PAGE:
I've been going to the Cape for summer vacations for as long as I can remember. As a child, we would go with my cousins and share a house for a week. I remember hot days at the beach, body surfing with my dad and my uncle, sand always in my food, and sleeping on the floors of the cottage since there weren't enough beds for everyone. They were simple, long days where you played freely and slept soundly after the late summer sun usurped every last bit of your energy.
As a teen, I remember fewer family vacations. Summers were spent visiting people who had pools or, even better, belonged to pool clubs. Pool clubs seemed exclusive and elusive at the same time—it was fun to be invited and get a sneak peek at what happened behind the stockade fences obscured by tall trees. There were special club rules and etiquette, and we would buy food at the snack bar instead of packing a lunch like we did when we went to the beach. Kids played organized sports at the pool club, like tennis and swim team, and it was best to arrive early in the day to select the perfect vantage point for viewing who else might sneak in for the day. Dads always seemed to disappear for golf and moms congregated under umbrellas, leaving much of the child care to lifeguards in bright red swimsuits and dark sunglasses.
My family didn't migrate to a summer home or take big overseas trips like some other families we knew —with 3 kids and 2 working parents, we stayed closer to home. But we also lived in a neighborhood where you could ride your bike to any number of houses and spend the entire day playing outside, only to be summoned at dinner time by the decidedly crisp incantations of my 5'2" mother. My parents made it easy to enjoy summer fun at home, though—they built us an above-ground pool in our back yard and signed us up for summer music camp.
My first experience at summer music camp was a day camp at a local high school within walking distance of our house. It was a full-day musical workout — morning large ensemble rehearsals, lunch, group lessons, outside activities then jazz band and pit orchestra in the afternoon. We played all day, played all kinds of music, and many of us experienced our first torrid middle school summer romances, giggling with a drummer making jokes behind us or making furtive glances at a sax player down the row. The kids I met at camp became the same pod that I would see later at music festivals, in youth orchestras and wind ensembles. It was exhausting and exhilarating, and these summers helped sow the seeds that bloomed into my lifelong passion for music.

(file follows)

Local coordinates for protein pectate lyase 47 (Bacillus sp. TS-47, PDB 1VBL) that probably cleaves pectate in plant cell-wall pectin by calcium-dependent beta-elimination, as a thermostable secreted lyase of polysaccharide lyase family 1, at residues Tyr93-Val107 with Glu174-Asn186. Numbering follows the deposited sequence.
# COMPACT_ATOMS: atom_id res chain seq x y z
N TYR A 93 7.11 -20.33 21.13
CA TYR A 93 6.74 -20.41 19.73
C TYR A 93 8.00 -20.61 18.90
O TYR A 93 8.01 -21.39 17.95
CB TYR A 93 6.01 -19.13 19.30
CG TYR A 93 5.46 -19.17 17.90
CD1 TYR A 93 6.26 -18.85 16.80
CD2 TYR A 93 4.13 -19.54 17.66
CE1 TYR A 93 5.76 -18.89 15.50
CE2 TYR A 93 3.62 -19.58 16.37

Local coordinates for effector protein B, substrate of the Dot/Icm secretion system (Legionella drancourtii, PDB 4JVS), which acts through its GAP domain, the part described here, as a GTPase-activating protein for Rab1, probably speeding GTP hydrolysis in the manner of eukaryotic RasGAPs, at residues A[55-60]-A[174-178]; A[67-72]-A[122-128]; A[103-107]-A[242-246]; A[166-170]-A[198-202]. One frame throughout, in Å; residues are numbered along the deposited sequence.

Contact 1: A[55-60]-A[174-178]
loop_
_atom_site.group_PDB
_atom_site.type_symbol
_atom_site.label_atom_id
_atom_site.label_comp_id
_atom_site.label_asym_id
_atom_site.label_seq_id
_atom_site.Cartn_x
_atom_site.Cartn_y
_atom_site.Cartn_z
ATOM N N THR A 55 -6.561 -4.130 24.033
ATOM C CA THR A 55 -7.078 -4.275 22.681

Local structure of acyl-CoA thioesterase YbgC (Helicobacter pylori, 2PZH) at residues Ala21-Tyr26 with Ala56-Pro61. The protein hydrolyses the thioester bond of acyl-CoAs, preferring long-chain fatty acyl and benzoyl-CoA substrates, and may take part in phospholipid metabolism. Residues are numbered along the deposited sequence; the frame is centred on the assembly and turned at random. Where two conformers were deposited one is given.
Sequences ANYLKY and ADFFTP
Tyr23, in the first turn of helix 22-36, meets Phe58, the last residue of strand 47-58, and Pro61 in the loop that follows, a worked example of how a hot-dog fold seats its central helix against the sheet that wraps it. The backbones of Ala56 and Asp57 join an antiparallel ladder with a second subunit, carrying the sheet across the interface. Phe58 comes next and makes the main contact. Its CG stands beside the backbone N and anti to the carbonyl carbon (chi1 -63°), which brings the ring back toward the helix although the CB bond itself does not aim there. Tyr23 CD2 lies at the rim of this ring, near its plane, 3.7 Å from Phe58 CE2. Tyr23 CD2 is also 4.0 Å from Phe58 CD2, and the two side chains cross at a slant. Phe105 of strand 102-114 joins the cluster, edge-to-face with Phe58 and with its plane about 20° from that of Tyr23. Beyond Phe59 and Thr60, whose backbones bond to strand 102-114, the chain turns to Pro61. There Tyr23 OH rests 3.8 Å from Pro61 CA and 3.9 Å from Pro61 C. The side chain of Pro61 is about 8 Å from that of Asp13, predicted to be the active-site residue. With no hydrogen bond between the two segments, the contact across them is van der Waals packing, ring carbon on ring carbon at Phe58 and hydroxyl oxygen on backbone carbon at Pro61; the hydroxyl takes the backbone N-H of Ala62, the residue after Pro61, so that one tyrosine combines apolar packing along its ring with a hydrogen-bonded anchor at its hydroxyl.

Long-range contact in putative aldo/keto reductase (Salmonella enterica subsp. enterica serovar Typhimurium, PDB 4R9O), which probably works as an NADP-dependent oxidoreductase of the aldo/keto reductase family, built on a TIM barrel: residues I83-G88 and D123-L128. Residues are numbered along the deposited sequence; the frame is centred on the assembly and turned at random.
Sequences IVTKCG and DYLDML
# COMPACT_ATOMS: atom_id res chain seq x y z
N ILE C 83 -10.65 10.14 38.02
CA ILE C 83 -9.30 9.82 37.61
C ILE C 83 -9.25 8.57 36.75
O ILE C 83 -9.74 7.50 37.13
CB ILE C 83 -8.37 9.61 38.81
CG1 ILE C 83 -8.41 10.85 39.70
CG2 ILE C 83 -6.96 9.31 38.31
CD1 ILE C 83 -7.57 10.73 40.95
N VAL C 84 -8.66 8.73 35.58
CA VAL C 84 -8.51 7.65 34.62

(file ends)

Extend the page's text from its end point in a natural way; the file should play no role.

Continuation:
The end of the camp day wasn't the end of performing for me, though. My town hosted a robust summer musical theater program, so evenings were spent in the orchestra pit learning scores to Brigadoon, Bye Bye Birdie, Anything Goes, Fiddler on the Roof and more. When I learned to drive, I could join my trumpet teacher for other shows in other towns. A Chorus Line, Carousel, South Pacific—I learned the books to so many classic Broadway shows and got a tiny glimpse of what it would be like to live as a musician.
There were more camps along the way, but as I got older, music day camp was replaced by summer jobs and then real jobs to make ends meet while I tried to take auditions and get a freelance career off the ground. For many years, my only summer vacation was stealing a couple of days to go to the beach or visit family. Before we had a family, Hans and I did travel a bit, but it was hard to find a chunk of time that we could take off without missing work, and we had just a shoestring budget to plan our trips. We managed some fun excursions, though, and swam with seals in Maine, scorched ourselves on the Jaws ride at Universal Orlando, and found ways to take advantage of major life events like weddings or road gigs to catch up with friends around the country.